Imagine if, at the height of the 1918 flu pandemic, researchers studying how society was changing captured the moment in a time capsule. What information could social scientists have today of such an effort? How can that repository inform the global response to the current pandemic? Theoretically such an artifact could be buried somewhere, but for now researchers are unlucky.
However, when the next pandemic invariably arrives, social scientists may find themselves in a better position. The nonprofit Social Science Research Council, based in Brooklyn, New York, has assembled a collection of images that aim to freeze in time the countless ways the COVID-19 crisis is transforming societies around the world. And unlike the time capsules of yesteryear, this version will be completely online. The capsule currently includes an eclectic mix of photographs, paintings and even a drawing that appears as an infectious disease expert saint Anthony Fauci.
Alondra Nelson, chair of the board, says she and her colleagues knew before spring that the pandemic was going to trigger a huge social change. Council staff presented numerous initiatives to help scientists discuss and study these changes, including grants for COVID-19 research. With the support of external sponsors, city officials also created a trial forum in which scientists assessed the pandemic from different points of view, from its effect on democracy to what society might look like in later times. The group has also started a multitudinous “program” that spans academic and creative writing that addresses all things pandemic.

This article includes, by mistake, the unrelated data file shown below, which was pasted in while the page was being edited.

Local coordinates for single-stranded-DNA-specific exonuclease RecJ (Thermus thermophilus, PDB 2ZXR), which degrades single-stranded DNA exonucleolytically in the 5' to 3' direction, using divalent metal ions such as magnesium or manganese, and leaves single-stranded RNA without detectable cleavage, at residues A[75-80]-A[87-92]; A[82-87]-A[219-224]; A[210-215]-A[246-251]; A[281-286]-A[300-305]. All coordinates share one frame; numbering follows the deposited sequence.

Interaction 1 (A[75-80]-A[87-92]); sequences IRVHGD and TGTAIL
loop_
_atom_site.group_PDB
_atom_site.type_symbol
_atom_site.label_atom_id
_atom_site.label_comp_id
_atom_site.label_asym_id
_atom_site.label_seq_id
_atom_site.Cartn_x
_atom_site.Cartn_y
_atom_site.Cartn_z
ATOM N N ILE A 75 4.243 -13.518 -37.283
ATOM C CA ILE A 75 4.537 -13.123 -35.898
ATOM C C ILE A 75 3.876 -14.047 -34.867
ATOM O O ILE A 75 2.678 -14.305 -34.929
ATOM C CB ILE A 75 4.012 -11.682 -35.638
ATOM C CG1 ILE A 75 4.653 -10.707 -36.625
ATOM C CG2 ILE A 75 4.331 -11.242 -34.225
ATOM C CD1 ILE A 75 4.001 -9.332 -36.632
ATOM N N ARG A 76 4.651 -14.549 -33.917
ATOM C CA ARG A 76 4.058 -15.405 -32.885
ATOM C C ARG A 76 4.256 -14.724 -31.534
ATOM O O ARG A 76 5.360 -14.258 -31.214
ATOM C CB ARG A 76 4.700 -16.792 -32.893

But Nelson also wanted to capture the flood of images coming out of such a massive global upheaval. That led to the idea of a visual time capsule. Starting in the spring, the council began asking prominent researchers to select any image that spoke to their understanding of the crisis and then explain the choice in an interview.
Some researchers have looked at how the pandemic has illuminated racial and socioeconomic disparities in the United States, while others have been darker or even darker, including, for example, a chart asking viewers if they want to pay with Visa, Mastercard or toilet paper. So far, the time capsule consists of 21 images and corresponding interviews.
What is most striking when viewing the images is that in the midst of a pandemic that claimed more than 1.3 million lives in mid-November, few images speak directly about death or dying. More common are representations of everyday life, such as a screenshot of a virtual classroom. There are also individuals, mostly of color, who continue to work in person: a black worker cleans a chair in a U.S. Senate chamber. A black bicycle courier passes a Louis Vuitton store on board to make a delivery.
This catalog is both academic and personal. Economic sociologist Brooke Harrington of Dartmouth College selected the image of a Danish mother and son hoping to enter a school building in April. Harrington says the photo is a reminder that he stayed in Denmark, where he worked for nearly a decade, that he could be in line with his own son. Instead, her boyfriend goes to school from home and Harrington, like so many working parents, especially mothers, simultaneously juggles work and family. “If you’re asking me about my status as an individual trying to stay alive and do my job in 2020, this is what’s at the forefront of my mind,” he told Science News.
The problem of daycare and schools in the United States and elsewhere is ongoing. But other images in the collection remind viewers of current moments that may have been forgotten in a frantic news cycle. Consider the image of the Diamond Princess cruise ship moored in Yokohama, Japan. After hundreds of passengers fell ill with coronavirus in February, no one on the boat was allowed to disembark for weeks. Remember when the passenger situation was the news of the day? Not me.
Which perhaps illustrates the point of preserving these moments in perpetuity.
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